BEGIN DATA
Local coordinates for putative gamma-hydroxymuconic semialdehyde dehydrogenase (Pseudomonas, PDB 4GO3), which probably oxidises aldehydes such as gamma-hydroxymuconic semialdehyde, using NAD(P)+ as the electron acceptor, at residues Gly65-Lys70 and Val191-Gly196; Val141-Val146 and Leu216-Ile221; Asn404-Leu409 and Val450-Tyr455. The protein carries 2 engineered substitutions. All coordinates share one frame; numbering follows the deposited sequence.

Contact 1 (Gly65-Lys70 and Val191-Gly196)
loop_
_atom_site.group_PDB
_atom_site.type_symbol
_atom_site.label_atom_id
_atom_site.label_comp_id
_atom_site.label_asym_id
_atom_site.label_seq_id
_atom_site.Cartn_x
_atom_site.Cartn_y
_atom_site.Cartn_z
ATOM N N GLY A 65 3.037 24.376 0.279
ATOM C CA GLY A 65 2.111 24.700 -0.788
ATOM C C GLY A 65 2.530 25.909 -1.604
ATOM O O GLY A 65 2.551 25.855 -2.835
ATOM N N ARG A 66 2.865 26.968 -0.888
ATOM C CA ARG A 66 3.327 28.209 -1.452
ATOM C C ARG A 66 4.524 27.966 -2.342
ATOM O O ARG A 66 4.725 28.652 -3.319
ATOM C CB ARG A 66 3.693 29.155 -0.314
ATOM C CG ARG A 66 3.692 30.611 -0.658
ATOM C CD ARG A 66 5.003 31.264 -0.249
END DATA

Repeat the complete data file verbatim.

Local coordinates for putative gamma-hydroxymuconic semialdehyde dehydrogenase (Pseudomonas, PDB 4GO3), which probably oxidises aldehydes such as gamma-hydroxymuconic semialdehyde, using NAD(P)+ as the electron acceptor, at residues Gly65-Lys70 and Val191-Gly196; Val141-Val146 and Leu216-Ile221; Asn404-Leu409 and Val450-Tyr455. The protein carries 2 engineered substitutions. All coordinates share one frame; numbering follows the deposited sequence.

Contact 1 (Gly65-Lys70 and Val191-Gly196)
loop_
_atom_site.group_PDB
_atom_site.type_symbol
_atom_site.label_atom_id
_atom_site.label_comp_id
_atom_site.label_asym_id
_atom_site.label_seq_id
_atom_site.Cartn_x
_atom_site.Cartn_y
_atom_site.Cartn_z
ATOM N N GLY A 65 3.037 24.376 0.279
ATOM C CA GLY A 65 2.111 24.700 -0.788
ATOM C C GLY A 65 2.530 25.909 -1.604
ATOM O O GLY A 65 2.551 25.855 -2.835
ATOM N N ARG A 66 2.865 26.968 -0.888
ATOM C CA ARG A 66 3.327 28.209 -1.452
ATOM C C ARG A 66 4.524 27.966 -2.342
ATOM O O ARG A 66 4.725 28.652 -3.319
ATOM C CB ARG A 66 3.693 29.155 -0.314
ATOM C CG ARG A 66 3.692 30.611 -0.658
ATOM C CD ARG A 66 5.003 31.264 -0.249